In Hopper’s painting, the couple sits in the room, separated by thick swaths of color. They look in the same direction, but at different objects – he at his newspaper, she at her fingers on the keys of the piano. They are each absorbed in their own way – he in reading, she in thought – sharing the frame, yet separated by a vast gulf. Love is again made subject to constraints, this time of space. Hopper captures the postures of emotional distance, similar to how Larkin captures its syntax, and Prine captures the sound of its voice.

So clearly I like my art depressing. But I think it’s more than that. All three are what I would call “thick” – simultaneously minimalist and expansive. In the Hopper painting, the thickness is literal, in the lines, shapes, and colors; in Prine, it is in how he lingers on a powerful feeling and extends it out across multiple dimensions – past, present future, its internal and external settings; in Larkin, the thickness is in the brevity of the moment that he captures and elaborates – his subject is merely a hiccup, a moment of hesitation between words.

All of these works bring intense, concentrated focus to something very small, very particular. I think this is the same reason I prefer Vermeer to Breughel, Dickinson to Whitman, Ben E. King’s “Stand by Me” to REM’s “The End of the World as We Know It.” Even if the latter works can be summed up by a title, their themes are broad and they work by association; they over-flow with a cacophony of images that surround the central idea. You don’t so much contemplate them as bathe in them.

Larkin, Prine, and Hopper don’t circle outward, they burrow inward, concentrating on a small piece of the world within, giving it shape and dimension; quite literally, concentrating it. Complex emotions are made momentarily complete and visible, and therefore momentarily manageable. I think as someone whose mind works more like Whitman’s (ok, don’t I wish!), always skittering outward to new sets of associations, I yearn for the stillness, the quiet, the complete and full moment even if it is full of pain.

Ultimately, I think I love how these works thematically bring the yearning for the sublime down to earth. Robert Frost says in “Birches,” “earth’s the right place for love / I don’t know where it’s likely to go better.” I like this notion. All three of these works stuff the ideal into the box of the real. Sure it’s sad and the box might be a coffin, but in a weird way, the juxtaposition affirms the ideal by showing its death: the ideal might be something we cannot have, but it is something we cannot well live without. When the dream is gone, all that’s left is to be “Comfortably Numb.”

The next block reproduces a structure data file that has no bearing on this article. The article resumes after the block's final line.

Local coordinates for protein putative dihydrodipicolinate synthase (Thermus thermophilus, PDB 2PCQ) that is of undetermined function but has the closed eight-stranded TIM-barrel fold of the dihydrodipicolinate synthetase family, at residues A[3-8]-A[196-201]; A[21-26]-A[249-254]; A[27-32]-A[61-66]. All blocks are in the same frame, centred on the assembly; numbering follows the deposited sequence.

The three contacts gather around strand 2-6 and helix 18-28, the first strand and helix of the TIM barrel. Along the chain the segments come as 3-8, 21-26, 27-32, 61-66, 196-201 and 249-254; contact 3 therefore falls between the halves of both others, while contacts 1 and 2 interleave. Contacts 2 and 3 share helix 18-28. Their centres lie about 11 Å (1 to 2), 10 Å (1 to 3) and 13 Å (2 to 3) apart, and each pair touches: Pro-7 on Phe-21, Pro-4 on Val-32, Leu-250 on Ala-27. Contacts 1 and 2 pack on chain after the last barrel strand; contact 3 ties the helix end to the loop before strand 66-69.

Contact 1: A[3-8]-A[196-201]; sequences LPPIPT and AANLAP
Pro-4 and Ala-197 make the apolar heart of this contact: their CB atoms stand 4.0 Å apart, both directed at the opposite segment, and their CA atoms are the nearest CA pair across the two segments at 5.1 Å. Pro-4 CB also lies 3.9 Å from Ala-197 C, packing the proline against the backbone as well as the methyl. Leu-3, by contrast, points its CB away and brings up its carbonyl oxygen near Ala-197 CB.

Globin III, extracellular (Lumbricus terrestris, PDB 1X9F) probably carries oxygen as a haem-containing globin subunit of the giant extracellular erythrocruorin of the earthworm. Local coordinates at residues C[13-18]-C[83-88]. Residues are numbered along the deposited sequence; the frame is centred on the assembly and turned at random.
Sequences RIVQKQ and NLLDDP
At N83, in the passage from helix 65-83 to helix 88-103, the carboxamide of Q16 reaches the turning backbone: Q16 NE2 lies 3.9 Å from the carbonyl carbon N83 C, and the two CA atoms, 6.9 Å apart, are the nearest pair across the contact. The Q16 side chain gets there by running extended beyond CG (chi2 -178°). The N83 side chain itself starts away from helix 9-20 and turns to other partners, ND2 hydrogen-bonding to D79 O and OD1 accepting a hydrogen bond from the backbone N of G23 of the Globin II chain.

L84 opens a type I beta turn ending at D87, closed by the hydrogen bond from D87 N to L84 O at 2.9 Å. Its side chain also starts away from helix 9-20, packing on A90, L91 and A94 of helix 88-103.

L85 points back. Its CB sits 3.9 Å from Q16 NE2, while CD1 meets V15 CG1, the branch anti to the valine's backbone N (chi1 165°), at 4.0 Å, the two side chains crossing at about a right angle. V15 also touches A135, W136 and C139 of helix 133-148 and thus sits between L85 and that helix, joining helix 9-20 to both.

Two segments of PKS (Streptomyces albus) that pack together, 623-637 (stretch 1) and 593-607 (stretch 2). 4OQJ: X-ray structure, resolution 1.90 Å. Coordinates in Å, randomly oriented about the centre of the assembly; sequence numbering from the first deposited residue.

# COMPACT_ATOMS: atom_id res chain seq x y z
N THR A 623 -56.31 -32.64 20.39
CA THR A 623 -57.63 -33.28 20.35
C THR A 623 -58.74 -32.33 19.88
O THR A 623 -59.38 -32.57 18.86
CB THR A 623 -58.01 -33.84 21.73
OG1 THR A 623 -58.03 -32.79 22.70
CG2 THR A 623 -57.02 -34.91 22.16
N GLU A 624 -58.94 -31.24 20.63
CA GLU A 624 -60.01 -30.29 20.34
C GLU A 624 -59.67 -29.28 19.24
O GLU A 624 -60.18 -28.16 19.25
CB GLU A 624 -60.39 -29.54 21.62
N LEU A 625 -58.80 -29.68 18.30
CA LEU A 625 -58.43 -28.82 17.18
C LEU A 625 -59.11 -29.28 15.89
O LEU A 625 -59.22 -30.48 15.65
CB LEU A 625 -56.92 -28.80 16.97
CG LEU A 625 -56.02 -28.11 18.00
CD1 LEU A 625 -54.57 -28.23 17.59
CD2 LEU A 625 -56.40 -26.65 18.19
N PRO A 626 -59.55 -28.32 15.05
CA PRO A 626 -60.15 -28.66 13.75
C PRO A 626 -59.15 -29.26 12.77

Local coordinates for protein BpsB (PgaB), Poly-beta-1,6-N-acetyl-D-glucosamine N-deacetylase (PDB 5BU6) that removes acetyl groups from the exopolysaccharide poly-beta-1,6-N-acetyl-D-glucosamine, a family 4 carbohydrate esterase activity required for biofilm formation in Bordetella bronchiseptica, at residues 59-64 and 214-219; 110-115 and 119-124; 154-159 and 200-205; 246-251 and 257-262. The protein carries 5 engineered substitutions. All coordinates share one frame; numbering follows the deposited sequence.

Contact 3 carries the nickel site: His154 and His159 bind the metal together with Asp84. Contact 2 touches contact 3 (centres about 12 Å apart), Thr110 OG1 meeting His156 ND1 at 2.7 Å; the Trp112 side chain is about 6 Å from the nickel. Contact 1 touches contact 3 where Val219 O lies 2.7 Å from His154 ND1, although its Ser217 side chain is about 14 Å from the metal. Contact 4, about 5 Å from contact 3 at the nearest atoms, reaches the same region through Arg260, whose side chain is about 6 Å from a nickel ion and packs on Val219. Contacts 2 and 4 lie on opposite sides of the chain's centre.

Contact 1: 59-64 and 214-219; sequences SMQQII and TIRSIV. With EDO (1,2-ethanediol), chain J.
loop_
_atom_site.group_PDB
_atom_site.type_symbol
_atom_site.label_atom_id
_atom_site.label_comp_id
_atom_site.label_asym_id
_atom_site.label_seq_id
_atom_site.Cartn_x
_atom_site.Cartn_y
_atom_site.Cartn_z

What I Read Wednesdays – Alyssa Quinones

Alyssa Quinones

 

For me, Wednesday is the day of the week that causes me the most stress. I spend my Tuesday evenings and the entirety of my Wednesdays with my nose in a book. As a grad student, having two lit classes back to back that are novel-based is no small feat. The permanent dark circles under my eyes and coffee shakes in my hands are a representation of my perpetual tiredness. But the one thing that makes it all worthwhile—I’m greatly enjoying the books that are being brought my way, books that, if it weren’t for these courses, I probably would have never picked up myself. My Images of Women in Modern American Literature class has been one of my favorite courses I have taken in my collegiate career. Books in that class have not only broaden my scope but have also pushed against my comfort barrier. They have made me cry in sadness and in anger, but have also made me immensely happy. Everyone should read them.

americanah

One of those books is Americanah by Nigerian writer Chimamanda Ngozi Adichie. This book was a roller coaster of emotions for me, and after Adele dropped ‘Hello’, I couldn’t handle life anymore. If you occasionally jam out to ‘Flawless’ by Beyoncé (if “occasionally” means every day) than you already know who this woman is. Beyoncé sampled words from Adichie’s Ted Talk entitled “We should all be feminists” in her hit song.

Nigerian writer Chimamanda Adichie gestures in Lagos,Nigeria, Tuesday, Sept. 16 2008.(AP Photo/George Osodi)
Nigerian writer Chimamanda Adichie gestures in Lagos,Nigeria, Tuesday, Sept. 16 2008.(AP Photo/George Osodi)

Adiche, with her authoritative voice and boundless humor, takes you on a sensational journey of race, love, and class by transporting you from the past and the present to tell an unforgettable story about a young woman named Ifemelu. What makes this book so important is how acutely relatable it is because it is of our time. It is rooted in our decade, in our history. The prominence of technology, internet culture, sense of community within the blogging world, the 2008 election and the microscope held over race in America as a result are all aspects of what makes this novel such a prominent and essential part of our culture.